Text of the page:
Linked by Thom Holwerda on Tue 7th Feb 2012 00:14 UTC
Hardware, Embedded Systems Big news from the Raspberry Pi front today - they have a manufacturing date. "The boards will be finished on February 20. Eben and I may be going to China to make sure that the boards can be brought up properly for that date if necessary. We'll be airfreighting them to the UK immediately, so you should be able to buy them before the end of the month."
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That's not all!!
by bloodline on Tue 7th Feb 2012 11:49 UTC
bloodline
Member since:
2008-07-28

Slightly bigger news is that they are also releasing the ARM datasheet for their SoC!! Us hobby oS guys can use that to port our favourite OS to this tiny device, I'm pretty pleased to be honest ;)

Reply Score: 3

RE: That's not all!!
by Thom_Holwerda on Tue 7th Feb 2012 11:51 UTC in reply to "That's not all!!"
Thom_Holwerda Member since:
2005-06-29

The Broadcom datasheet is heavily butchered. Lots of important data removed.

Reply Score: 2

RE[2]: That's not all!!
by deathshadow on Tue 7th Feb 2012 13:44 UTC in reply to "RE: That's not all!!"
deathshadow Member since:
2005-07-12

True, it is butchered, but to even get this much out of Broadcom is nothing short of a miracle -- given we're talking about the company that driver developers joke "doesn't want you to actually use their hardware".

Hell, you can be building cards using their chips under contract and not get that much information out of them...

Ah for the good old days where EVERYTHING had complete implementation docs... You know, like a TRS-80 technical reference where you get the entire computers circuit diagrams AND copies of the major chips tech specs, right down to timing charts?

Edited 2012-02-07 13:46 UTC

Reply Score: 5

RE[2]: That's not all!!
by droidix on Tue 7th Feb 2012 14:41 UTC in reply to "RE: That's not all!!"
droidix Member since:
2008-03-13

With the device being so popular, hopefully the community can reverse engineer the missing pieces and produce their own data sheet. Really unfortunate it has to be this way though.

Reply Score: 1

Good news, but...
by biffuz on Tue 7th Feb 2012 23:07 UTC
biffuz
Member since:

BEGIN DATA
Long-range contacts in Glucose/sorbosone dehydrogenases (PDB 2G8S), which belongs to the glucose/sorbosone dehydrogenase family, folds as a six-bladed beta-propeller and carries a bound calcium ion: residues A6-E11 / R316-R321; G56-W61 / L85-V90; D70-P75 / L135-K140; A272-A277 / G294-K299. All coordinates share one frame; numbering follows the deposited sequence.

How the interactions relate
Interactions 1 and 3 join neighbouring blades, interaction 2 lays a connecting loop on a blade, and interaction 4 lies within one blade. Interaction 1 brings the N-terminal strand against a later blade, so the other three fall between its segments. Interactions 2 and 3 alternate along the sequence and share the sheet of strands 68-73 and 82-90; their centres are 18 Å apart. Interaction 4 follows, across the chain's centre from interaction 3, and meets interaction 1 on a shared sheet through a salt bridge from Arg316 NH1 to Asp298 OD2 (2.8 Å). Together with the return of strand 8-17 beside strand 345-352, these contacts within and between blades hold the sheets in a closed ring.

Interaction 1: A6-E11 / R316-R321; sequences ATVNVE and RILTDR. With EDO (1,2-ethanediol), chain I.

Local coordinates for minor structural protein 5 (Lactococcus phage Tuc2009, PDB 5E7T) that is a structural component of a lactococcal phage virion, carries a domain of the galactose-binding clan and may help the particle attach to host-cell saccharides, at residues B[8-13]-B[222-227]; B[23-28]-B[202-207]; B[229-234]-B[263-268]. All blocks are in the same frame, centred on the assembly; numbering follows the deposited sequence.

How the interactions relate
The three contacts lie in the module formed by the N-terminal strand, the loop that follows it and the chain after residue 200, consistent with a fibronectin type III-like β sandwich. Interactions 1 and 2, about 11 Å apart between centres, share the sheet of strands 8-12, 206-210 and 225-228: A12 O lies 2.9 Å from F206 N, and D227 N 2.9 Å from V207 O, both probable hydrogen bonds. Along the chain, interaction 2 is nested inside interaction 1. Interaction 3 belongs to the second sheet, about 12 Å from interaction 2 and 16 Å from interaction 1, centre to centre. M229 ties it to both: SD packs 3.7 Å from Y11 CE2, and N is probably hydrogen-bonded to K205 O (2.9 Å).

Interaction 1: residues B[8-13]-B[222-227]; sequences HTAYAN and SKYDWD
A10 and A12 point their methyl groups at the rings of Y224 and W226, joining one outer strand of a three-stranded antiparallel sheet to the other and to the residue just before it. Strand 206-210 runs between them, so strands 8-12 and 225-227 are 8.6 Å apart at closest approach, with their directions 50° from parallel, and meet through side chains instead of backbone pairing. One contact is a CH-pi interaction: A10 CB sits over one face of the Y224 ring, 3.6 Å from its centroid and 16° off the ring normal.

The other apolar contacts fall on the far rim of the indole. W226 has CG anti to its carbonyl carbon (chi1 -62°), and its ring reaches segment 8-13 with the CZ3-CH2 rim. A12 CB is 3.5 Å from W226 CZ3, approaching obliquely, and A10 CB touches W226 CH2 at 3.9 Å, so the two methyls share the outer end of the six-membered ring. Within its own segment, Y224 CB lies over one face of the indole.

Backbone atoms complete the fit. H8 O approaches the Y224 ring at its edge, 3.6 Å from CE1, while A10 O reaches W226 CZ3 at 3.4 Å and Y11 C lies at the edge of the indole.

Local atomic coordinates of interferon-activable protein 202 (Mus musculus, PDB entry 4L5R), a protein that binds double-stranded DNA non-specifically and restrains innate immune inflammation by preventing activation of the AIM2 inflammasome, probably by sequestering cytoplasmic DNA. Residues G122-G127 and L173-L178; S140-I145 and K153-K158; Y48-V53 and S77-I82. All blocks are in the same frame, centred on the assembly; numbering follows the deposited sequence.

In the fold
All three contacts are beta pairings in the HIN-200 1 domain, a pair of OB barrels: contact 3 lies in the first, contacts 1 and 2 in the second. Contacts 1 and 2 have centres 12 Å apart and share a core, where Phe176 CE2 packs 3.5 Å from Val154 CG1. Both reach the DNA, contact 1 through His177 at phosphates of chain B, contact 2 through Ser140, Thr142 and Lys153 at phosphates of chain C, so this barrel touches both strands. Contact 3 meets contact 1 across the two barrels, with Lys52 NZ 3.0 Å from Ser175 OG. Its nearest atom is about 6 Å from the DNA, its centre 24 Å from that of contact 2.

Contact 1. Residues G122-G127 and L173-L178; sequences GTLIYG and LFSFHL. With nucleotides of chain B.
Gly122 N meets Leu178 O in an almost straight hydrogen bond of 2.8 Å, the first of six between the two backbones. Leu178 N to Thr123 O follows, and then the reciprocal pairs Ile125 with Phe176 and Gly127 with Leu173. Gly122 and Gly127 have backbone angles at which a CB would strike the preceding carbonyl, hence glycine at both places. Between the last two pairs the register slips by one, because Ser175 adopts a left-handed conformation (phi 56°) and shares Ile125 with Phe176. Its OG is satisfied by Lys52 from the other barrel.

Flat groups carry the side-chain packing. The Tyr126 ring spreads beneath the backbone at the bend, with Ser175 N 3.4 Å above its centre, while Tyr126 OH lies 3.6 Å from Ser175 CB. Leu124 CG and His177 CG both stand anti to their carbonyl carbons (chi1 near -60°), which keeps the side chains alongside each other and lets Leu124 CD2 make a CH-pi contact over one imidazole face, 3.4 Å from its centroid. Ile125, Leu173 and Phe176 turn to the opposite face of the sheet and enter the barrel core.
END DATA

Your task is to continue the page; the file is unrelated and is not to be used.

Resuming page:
2006-03-27

Too bad I just found a VIA C3 board + 1 GB + case & PSU for 50€... and it does just what I want.
It would be interesting to see some head-to-head benchmark.

Reply Score: 2

RE: Good news, but...
by lemur2 on Wed 8th Feb 2012 00:42 UTC in reply to "Good news, but..."
lemur2 Member since:
2007-02-17

Too bad I just found a VIA C3 board + 1 GB + case & PSU for 50€... and it does just what I want.
It would be interesting to see some head-to-head benchmark.


Then there is the allwinner A10

http://nwlinux.com/allwinner-a10-cheaper-raspberry-pi/

The allwinner A10, produced by Rhombus Tech, aims to “serve Free Software Developers, entrepreneurs, enthusiasts and Engineers with access to affordable, modern and importantly GPL-compliant hardware.” The allwinner A10 has been developed and currently being sold in China at a cost of $7.


http://rhombus-tech.net/allwinner_a10/news/

Reply Score: 1

RE[2]: Good news, but...
by viton on Wed 8th Feb 2012 11:40 UTC in reply to "RE: Good news, but..."
viton Member since:
2005-08-09

The hardware is much more capable than Raspberry PI
1.5GHz A8, MALI400MP, 1GB RAM

upd. Doh, I misread your post.

*the crap I wrote has been deleted*

Edited 2012-02-08 11:59 UTC

Reply Score: 2

RE[2]: Good news, but...
by zima on Tue 14th Feb 2012 23:30 UTC in reply to "RE: Good news, but..."
zima Member since:
2005-07-06


...which is just the SoC. Yeah, it seems much nicer specs-wise than the one used in R-Pi (to the point that the latter almost appears as an exercise in dumping some inept Broadcom chip, counting on some variant of local rallying around it by ~UK people), but the resulting (& nonexistent, misrepresented by yet another random blog) boards would end up fairly similar all around.

In the end, Arduino-like community, which appears to be forming around R-Pi, might be more than worth it by itself.

Edited 2012-02-14 23:32 UTC

Reply Score: 2

Comment Title
by Bringbackanonposting on Wed 8th Feb 2012 03:35 UTC
Bringbackanonposting
Member since:
2005-11-16

I'll buy one when they are out and have a play. I usually buy the HumbleIndyBundles to support the Linux?OSS communities. Will do the same with RasPie this even though I haven't got a real use for it (yet)[shrug].

Reply Score: 2

RE: Comment Title
by lemur2 on Wed 8th Feb 2012 04:01 UTC in reply to "Comment Title"
lemur2 Member since:
2007-02-17

Install a Linux mini-server OS on an SD card, Something like this would fit the bill:

http://www.zentyal.com/

Yes, it can be had or zero cost.

http://distrowatch.com/table.php?distribution=zentyal

Then plug in an ethernet network cable to your router, and also a external portable hard disk to a USB port or even better, a Sata port.

http://www.google.com/search?q=portable+hard+disk#q=portable+hard+d...

Spend a moment setting your router to give this device a fixed IP address on your LAN (normally done via specifying the MAC address of the device), and also setting up accounts on the server via the zentyal web interface, and hey presto ... a small group server for, say, $125 outlay.

It would do as a very inexpensive file server, email server, groupware server and print queue server for a small group of client machines.

Edited 2012-02-08 04:04 UTC

Reply Score: 2